Outlook on the short-term future of Panathinaikos
The past week has brought with it many new developments regarding the future of Panathinaikos FC, most notably in the form of current President Giannis Alafouzos announcing his intentions to step down. As previously discussed, this could have potentially severe repercussions such as relegation to Greece’s third division. However, what is installed for the immediate future of the club and what are the possible paths the club can take to avoid the worst case scenario?
It has been reported that former long-serving goalkeeper, Vasilis Konstantinou, has arranged a list of wealthy members of the Panathinaikos world, including Nikos Pateras and Adamantios Polemis among others. Konstantinou would meet with these men as early as Monday, informing them of the current situation, with the intention of discuss ways forward for the struggling club and ask if they were prepared to help out in any capacity. Meetings have not taken place but this is seen as an alternative to the Giannakopoulos-led PAO Foundation initiative. Time will tell if this move will produce any positive developments but expectations are low.
The bleak outlook facing the club has not been lost on the playing group as they seek answers during these turbulent times, particularly the foreign players, who would be naturally anxious about receiving payments. Alafouzos has spoken to Ouzounidis and has told him of he is not leaving in the immediate future and will still contribute funds to meet the basic requirements. Gate 13 also told Ouzounidis and the squad that they will remain by their side and continue their support but the players themselves must show they bleed for the shirt. In spite of all of this, the team went down 2-0 away to Panetolikos in meek fashion, further increasing the calls of discontent from the fan base. The Greens were never in the contest with a side a shadow of its former self. As many fans were fearing in the off season, the recruitment highlights the low ambition of an owner who desperately wants out and is struggling to repay his debts, with Panathinaikos now fielding mid-table – relegation threatened teams for the Greek Super League standard.
To add insult to injury as they say, fans can also expect the departures of better players in the January transfer window in an attempt to bring about more funds to repay the debt. Goalkeeper Vlachodimos, has been rumoured to be joining Portuguese outfit Benfica for 2 million Euro (a deadline day move had previously fallen through). It is understood the stumbling block to the deal is the timing of when the transfer fee is to be paid, with the Greens in desperate need of funds to survive beyond December. This would also be in addition to funds they are awaiting from Nova Sports as part of the TV rights deal. New captain Kourbelis is the one believed to be able to raise the most funds. A January sale of 5 million Euro of the talented, versatile central midfielder and centre back, would further add to the on-field woes Panathinaikos faces, thus making it even harder to win games. It would, however, be a welcome bit of money from Alafouzos’ perspective as it would contribute to his debt repayments. Such a firesale of the club’s best players would drag the budget down to only 8 million Euro which would only add to fan discontent.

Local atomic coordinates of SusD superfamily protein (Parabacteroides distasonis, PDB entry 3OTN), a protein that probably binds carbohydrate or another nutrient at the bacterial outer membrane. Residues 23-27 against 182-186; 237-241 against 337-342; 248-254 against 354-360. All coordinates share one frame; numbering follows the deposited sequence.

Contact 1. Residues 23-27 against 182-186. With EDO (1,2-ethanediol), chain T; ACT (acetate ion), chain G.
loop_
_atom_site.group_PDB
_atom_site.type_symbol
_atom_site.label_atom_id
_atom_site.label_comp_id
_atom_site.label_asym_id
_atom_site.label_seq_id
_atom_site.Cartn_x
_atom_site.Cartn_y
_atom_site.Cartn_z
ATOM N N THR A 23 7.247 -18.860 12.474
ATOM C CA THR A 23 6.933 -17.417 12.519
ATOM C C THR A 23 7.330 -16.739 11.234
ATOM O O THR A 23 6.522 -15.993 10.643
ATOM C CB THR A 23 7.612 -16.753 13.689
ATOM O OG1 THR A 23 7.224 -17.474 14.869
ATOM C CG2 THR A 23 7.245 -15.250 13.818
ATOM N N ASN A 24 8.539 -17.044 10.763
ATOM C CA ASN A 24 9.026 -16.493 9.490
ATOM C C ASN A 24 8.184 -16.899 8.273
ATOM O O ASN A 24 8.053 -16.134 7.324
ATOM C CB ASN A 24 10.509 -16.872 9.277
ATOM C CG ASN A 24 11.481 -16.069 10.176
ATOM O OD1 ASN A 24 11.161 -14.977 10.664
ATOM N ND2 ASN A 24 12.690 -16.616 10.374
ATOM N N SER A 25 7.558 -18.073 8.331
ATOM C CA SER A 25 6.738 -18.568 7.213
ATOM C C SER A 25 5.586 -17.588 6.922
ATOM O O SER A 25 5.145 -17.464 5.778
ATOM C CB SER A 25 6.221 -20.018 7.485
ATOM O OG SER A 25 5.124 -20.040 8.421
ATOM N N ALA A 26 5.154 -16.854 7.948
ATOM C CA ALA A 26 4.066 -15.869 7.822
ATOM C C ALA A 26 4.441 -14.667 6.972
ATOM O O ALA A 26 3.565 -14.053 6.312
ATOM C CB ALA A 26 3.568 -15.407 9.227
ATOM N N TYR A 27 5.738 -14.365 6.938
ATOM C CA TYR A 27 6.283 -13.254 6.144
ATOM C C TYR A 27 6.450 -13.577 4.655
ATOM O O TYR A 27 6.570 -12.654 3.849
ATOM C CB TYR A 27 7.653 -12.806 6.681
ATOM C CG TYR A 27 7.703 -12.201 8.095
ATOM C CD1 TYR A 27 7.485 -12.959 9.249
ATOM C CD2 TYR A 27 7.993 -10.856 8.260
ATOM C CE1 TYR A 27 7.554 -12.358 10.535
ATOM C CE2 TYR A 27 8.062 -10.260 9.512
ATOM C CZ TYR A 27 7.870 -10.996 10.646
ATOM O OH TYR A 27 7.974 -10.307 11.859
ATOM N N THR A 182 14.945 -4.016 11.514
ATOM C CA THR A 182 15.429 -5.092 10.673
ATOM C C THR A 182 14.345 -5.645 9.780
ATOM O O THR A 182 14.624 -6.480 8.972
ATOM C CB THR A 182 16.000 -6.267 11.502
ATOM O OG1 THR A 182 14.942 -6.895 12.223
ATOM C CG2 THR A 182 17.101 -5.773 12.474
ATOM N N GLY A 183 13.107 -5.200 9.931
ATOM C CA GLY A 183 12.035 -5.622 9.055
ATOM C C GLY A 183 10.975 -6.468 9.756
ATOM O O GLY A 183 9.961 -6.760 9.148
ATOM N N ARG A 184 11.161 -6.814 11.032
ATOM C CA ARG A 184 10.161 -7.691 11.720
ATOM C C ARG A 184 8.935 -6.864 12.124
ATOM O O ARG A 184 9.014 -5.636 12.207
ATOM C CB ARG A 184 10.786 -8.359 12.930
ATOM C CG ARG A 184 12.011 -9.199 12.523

There appear to be three ways forward looking into the future, with the unwanted option of bankruptcy being one solution. This would result in relegation to Greece’s third tier and seems to be a real possibility at the moment. Costs are much higher than revenue and 2 million Euro is needed by the PAE to meet its December obligations, while more than 15 million Euro will be required by the end of the season. Alafouzos will contribute until May as the debts stem from his personal guarantees. The fact that there is no saviour at the present moment in time, makes this option a possible sad reality.
Another option is Alafouzos reaching a deal with Giannakopoulos. The basketball guru has already made his plan of PAO Foundation clear, with the intentions of reviving the amateur associations of Panathinaikos and having a centralised base at OAKA. Giannakopoulos has already stated that he cannot bear the burden of funding alone which is why he wishes to create a group of entrepreneurs that can assist and have contacts with the Government to rent all Olympic Sports centre facilities. These processes, however, are time consuming and will not solve Panathinaikos’ short-term needs. Giannakopoulos wants the deal to be on his terms and it must be remembered that previous meetings with Alafouzos have stalled.
Furthermore, another more left-field option, is that a new investor appears out of the blue. For many months now, Alafouzos attempted to advertise the club to wealthy Greek businessmen, but no one came forward. One reason for this was that Alafouzos himself was unwilling to disclose the severity of the financial situation at play. There have been rumours in previous years about Arab or Chinese investors wanting to get involved, and the club hired a company to explore the prospect of introducing foreign investment, however, the result was poor. This option appears unrealistic to say the least and Panathinaikos cannot wait or hope for this otherwise bankruptcy becomes even more of a reality.